They have an average of 74 teeth. Some of the teeth on the lower jaw can poke through the upper jaw. This feature has been compared to piranhas, which has established the common name "piranha caiman".

Caimans continuously shed and replace their teeth in order to keep them razor sharp. 

Caimans cannot chew so swallow smaller prey whole. They love to snack on the razor-toothed piranhas.

The Pantanal is home to many species of mammals. Here you are guaranteed to see the world’s largest rodent – Capybara which is up to 60 cm tall and 66 kg weight.

Close up of a Capybara in water with a butterfly on the head, South Pantanal, Brazil. Capibara with a Cattle tyrant sitting on a backCapibara with a Cattle tyrant sitting on a back

They are highly social animals and can be found in groups as large as 100 individuals, but usually around 10 – 20 individuals.

Close up of Capybara mother with four pups sitting on a river bank, North Pantanal, Brazil.

Bir ds love to hang around capybaras to get a free meal of bugs and debris from their fur.

Capibaras feed on grass, reeds, grains, melons.

They also eat their own poop to get beneficial bacteria to help their stomach break down the thick fibre in their meals.

It was a delight to spot and photograph endangered South American Tapir who leads a solitary nocturnal life. Tapirs have sharp sense of smell and hearing that are useful in evading predators mainly jaguars. 

Of the 80,000 Pampas Deer that live in the wild, majority of them are found in Brazil. We used to spot them in early mornings and late afternoons in South Pantanal. Pampas Deer is listed as Near Threatened.

We were very delighted to spot ancient – looking Yellow Armadillo known as six-banded armadillo. They usually sleep around 18 hours in their burrows and are not very social creatures. Due to the poor eyesight, they rely on the sense of smell to find food. In Pantanal Armadillos love fruit. It was funny to watch how one Armadillo was stealing Macauba palm fruits from its neighbour’s territory.

After the discovery furious armadillo emerged from its burrow and chased the thief away. 

Among the rarest animals to inhabit the wetland of the Pantanal is the Giant Otter.

Fewer than 5,000 of them remain in the wild. Their population was devastated by poaching and habitat loss. Giant Otters are the largest of any otter in the world growing up to 1.8 m and weighting up to 30 kg. They can eat up to 4 kg of food per day.

Each Giant otter has a different throat pattern which becomes very useful while registering otter sightings and observing their population.

 The Pantanal hosts quite a healthy population of Neotropical Otters. They are more solitary creatures, versatile in their habitat selection, and tolerant to environmental change.

In the Pantanal both otter species can exist with little or no competition.

North PantanalNorth Pantanal The Pantanal is home to around 5000 Jaguars (Panthera onca).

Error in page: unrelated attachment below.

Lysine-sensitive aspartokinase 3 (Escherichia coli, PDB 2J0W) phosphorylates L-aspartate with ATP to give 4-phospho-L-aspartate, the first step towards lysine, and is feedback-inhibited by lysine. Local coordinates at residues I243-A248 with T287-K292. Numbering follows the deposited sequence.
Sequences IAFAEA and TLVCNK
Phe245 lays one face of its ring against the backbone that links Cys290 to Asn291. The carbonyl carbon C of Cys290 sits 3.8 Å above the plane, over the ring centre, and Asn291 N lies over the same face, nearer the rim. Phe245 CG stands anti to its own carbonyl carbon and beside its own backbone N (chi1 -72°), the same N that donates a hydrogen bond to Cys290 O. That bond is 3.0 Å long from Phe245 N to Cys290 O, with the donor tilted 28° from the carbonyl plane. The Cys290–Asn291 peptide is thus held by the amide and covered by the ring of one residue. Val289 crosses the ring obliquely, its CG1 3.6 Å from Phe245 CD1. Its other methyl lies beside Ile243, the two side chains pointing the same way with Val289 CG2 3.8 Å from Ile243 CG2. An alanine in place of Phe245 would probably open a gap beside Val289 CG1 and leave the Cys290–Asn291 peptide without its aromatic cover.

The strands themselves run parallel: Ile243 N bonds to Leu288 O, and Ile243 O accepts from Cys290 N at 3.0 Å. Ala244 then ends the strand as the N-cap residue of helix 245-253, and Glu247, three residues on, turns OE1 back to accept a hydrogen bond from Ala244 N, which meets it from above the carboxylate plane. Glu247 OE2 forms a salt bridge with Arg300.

It is one of the best places in the world to see jaguars in the wild, as the cats can often be spotted on riverbanks hunting for prey, taking a drink or resting in the shade. The best time is during dry season (May - October). 

We spent 5 days in Porto Jofre exploring this area of Pantanal in a motorboat. Every day was different, but on average we used to see 2-3 jaguars a day.

Jaguars sleep around 11 hours.

Jaguars are the third largest cats after lions and tigers; average weigh - 100 kg.

Close up of a Jaguar drinking water from the river, Pantanal, Brazil. Jaguars are famous for powerful jaw muscles and a huge bite force.  They can bite straight through the skull of their prey, and pierce the thick skin of a caiman with ease.

Close up of a Jaguar on a river bank, Pantanal, Brazil. The front (incisor) teeth are small and flat which allows Jaguar to scrape the smallest pieces of meat off the bone. The carnassial teeth at the back work like a pair of scissors, cutting meat into smaller pieces. The canine teeth of the jaguar are used for killing prey, biting, holding and tearing food apart.

Jaguars are excellent hunters and often patrol along the riverbanks.

Close up of a Jaguar on a river bank, Pantanal, Brazil. Jaguars very rarely attack humans but there are few known cases.

Two weeks in the Pantanal have passed very quickly but they were very memorable; we can say with confidence that the Pantanal is all about wildlife.

Our trip to Cuiaba airport via famous 147 km long Trans-Pantaneira road finished our wildlife extravaganza in Brazil.




Tips for the trip

  • Bring light, quick drying clothes. We were happy with Columbia Omni freeze range. Cotton is not the best choice for hot climates.
  • Wear long-sleeve shirts and long light trousers.
  • Of course, sun cream is a must. For us a real discovery was Upf 50+ sun sleeves (from Eclipse). They are not only great for sun protection but they cool arms a bit as well.
  • If it rains, it can cool down a bit. Light waterproof clothes are very useful + rain covers for cameras. Early mornings might be a little bit chilly especially in the motor boats at high speeds.
  • We were wearing Upf 50+ protective and cooling buff every day. It was super useful.
  • We brought a mosquito repellent but did not use it. There were not many mosquitos around at the end of September – beginning of October. Horseflies bothered a little bit. Their bite is quite painful. Unfortunately mosquito repellent does not help to keep them away.
  • Wear polarised sunglasses especially if you will be spending a lot of time near water.
  • Food is nice - mainly rice, beans, meat (beef or chicken), cakes and of course very nice coffee. Do not miss refreshing Caipirinha cocktail at the end of a hot day!
  • We photographed jaguars using 70-200mm, 300mm and 500mm lenses depending on the situation as sometimes jaguars can be approached from a very short distance, but in general 300mm with 2x extender and 500mm were used most of the time. Tripod is useful as well.
  • During the day temperature is high - around 35 - 40 C. So for jaguar photography book a boat with a canopy, it's super helpful.
  •  Pantanal is expensive, especially Porto Jofre in the North Pantanal, which is famous for jaguars. Eco tourism helps jaguars to fight extinction as it brings a significant source of additional revenue for landowners, farmers and the local communities. It's more profitable to save jaguar than to kill it. ar The financial benefits of jaguar tourism in South America outweigh the costs to livestock farms 
  • South Pantanal offers more relaxed less touristy wildlife experience. Fazenda Barranco Alto is highly recommended.
  • Yellow fever vaccination is not required for entrance into Brazil but it's strongly recommended. There is no malaria in the Pantanal.
  • Latam cabin baggage allowance for domestic flights is 8 kg. We booked priority boarding and had no problems with our overweight camera bags.